05/03/2013 § Leave a Comment
I’ve been looking at horticultural crops and their export opportunities. It can be a fickle business. You work hard to develop a specific market, and overnight the rules can change or a new competitor comes in. Tastes and preferences are different around the world and change over time, so fruit varieties that sell well this year in Europe might not be suitable in five years or in Asian countries.
Horticulture in New Zealand is an export industry. Wine, onions, potatoes, apples, cherries, etc. — they sell some on the domestic market but lots overseas. Mainly, we aren’t big players on international markets — not like dairy — so there is lots of room to grab niche markets but also the danger of being squashed.
Being an export industry, horticulture is affected by the exchange rate. I was looking at onion exports and thought they looked a bit like the inverse of the exchange rate. Here’s the graph:
The correlation coefficient between the two series is -0.54, which is reasonably strong. Yes correlation is not causation and no I haven’t run any statistical tests and yes it’s a short data series. But, at first blush it does suggest that the high exchange rate is hindering this export industry.
As the title suggests, I’m just offering this as a data point. When we talk about the impacts of exchange rates and the OCR and Auckland housing and manufacturing, this is the sort of thing going on out there in the economy.
04/10/2012 § Leave a Comment
7.20 am, in a mall in Christchurch.
I’m sitting at a cafe, the first customer of the day. So first, in fact, that they aren’t even ready to serve me.
I watch the mall stores get ready. The butcher, the baker, the sushi-maker. Not exactly ‘Il est cinq heures, Paris s’eveille’, but not without its charms.
The barista shooshes up a couple of coffees and takes them to the butcher. It occurs to me — not every shop has a coffee maker. It sounds trivial, but it tells us something. Why don’t they? Coffee making is not hard, the technology is widely available.
This is a great example of specialisation. Espresso makers cost a bit, and getting more coffees per machine is good. Baristas get a technique going, learning to make coffees better and faster. The butcher could, of course, make coffee and chop meat. But he can do better focusing on just the one.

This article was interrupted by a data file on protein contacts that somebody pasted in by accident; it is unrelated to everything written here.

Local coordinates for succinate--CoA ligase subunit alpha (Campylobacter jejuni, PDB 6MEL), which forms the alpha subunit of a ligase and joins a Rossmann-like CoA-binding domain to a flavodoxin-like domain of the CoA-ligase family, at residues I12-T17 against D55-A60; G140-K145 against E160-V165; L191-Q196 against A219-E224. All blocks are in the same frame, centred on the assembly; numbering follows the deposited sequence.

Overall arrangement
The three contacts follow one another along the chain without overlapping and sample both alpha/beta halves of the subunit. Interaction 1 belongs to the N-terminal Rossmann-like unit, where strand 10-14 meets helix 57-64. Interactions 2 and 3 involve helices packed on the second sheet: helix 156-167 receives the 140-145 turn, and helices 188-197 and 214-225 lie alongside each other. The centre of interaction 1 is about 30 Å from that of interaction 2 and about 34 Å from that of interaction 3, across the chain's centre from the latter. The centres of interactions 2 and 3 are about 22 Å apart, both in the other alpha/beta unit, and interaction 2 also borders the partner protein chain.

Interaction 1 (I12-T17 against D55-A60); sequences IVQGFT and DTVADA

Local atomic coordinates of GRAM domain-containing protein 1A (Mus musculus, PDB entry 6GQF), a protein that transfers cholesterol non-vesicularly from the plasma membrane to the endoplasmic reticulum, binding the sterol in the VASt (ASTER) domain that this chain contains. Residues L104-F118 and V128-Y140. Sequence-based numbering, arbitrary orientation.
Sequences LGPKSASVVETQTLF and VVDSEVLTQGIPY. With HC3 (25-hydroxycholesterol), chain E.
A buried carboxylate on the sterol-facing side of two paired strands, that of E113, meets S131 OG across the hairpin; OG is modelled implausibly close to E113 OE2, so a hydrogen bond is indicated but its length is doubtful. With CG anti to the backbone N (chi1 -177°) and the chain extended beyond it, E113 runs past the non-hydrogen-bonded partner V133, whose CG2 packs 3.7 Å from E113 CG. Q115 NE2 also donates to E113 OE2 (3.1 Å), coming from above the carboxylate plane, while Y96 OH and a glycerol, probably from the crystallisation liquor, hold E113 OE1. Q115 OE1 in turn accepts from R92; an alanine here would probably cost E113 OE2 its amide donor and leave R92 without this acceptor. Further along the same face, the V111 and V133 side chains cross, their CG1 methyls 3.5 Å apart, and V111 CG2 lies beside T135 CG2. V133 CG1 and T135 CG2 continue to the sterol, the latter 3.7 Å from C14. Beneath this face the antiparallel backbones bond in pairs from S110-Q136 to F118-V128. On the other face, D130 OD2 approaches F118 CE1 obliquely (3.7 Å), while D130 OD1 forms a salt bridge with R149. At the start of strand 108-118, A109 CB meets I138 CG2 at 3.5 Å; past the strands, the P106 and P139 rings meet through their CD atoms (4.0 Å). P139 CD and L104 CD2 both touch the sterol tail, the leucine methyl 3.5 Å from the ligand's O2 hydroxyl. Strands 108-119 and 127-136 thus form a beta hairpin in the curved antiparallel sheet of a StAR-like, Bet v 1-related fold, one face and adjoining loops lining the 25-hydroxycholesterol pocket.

Next, the barista comes out of the butcher’s shop, and she’s carrying a couple of packages of meat. It doesn’t look like meat for the cafe, but something to take home. There we go — trade. Her coffee for his meat. At a ratio mutually agreed. Because they trade, they can specialise. She doesn’t have to butcher her own meat. It isn’t so much ‘taking in each other’s washing’, it’s more exchanging washing for baking.
The mall is its own economy, small producers trading amongst themselves. So, sales to mall customers are like exports from Mall-land. It becomes clear what trade can provide.
Why do we go to the mall?
- to benefit from specialisation — just like the butcher and the barista
- to get stuff we can’t get elsewhere – stuff we can’t make ourselves regardless of how hard we try
- to get different stuff — yeah, I could have coffee at home, but coffee out is a change.
International trade isn’t any different in principle. We get stuff we can’t produce here — rare minerals, tropical fruits. We can also focus on doing some things well — milk powder, merino wool. And we can have more diversity — climb each other’s mountains, ford each other’s streams.
It works for the barista and butcher, and it can work for all of us.
05/04/2012 § Leave a Comment
Easter is almost upon us, reminding me of my early lessons in endowments, preferences, and Pareto optimisation. I’m talking, of course, about trading Easter candy.
Now, parents have an impossible task. They can either give every child exactly the same endowment of candy (jelly beans, chocolate eggs, marshmallow chicks, etc.), or they can attempt to equalise the satisfaction of the children by matching endowments to known preferences.
I come from a big family. Easter morning, our baskets of candy would be waiting for us, delivered overnight by the Easter bunny. In a small family, it is possible to spend more time giving each child what they want. In a big family, everybody just needs to get in line and accept what they get.
So, we all had pretty much the same baskets. As a result, once the chocolate bunnies were eaten, we were each left with candy we didn’t particularly like. There was scope for Pareto improvement — each one of us could be better off and no one worse off by engaging in free trade. I was the only one who liked black jelly beans, so that was my ace in the hole. I was pretty much the monopsony buyer of black jelly beans. On the other hand, I don’t particularly care for marshmallow chicks, so I was happy to get rid of them. Also, as an older child, I had a bit of an advantage over my less experienced siblings.
Of course, candy is candy, even if it isn’t the best. Each piece still has a minimum sugar value. This sugar value functioned as a reserve price in the barter process.
What did I learn from all this?
- heterogeneity of preferences can be a strong driver of trade
- failures in initial endowments can be corrected through open markets
- information is powerful — use it to your advantage
- the trade price is indeterminate, so try to find your partner’s reserve price.
When I say that trades were Pareto improving, that’s a technical term. It doesn’t mean there weren’t arguments and even tears. But that’s all part of the information discovery process, right? And, as much as everyone was better off, I have to admit that I might have been a bit betterer off. What can I say? That’s what big brothers do.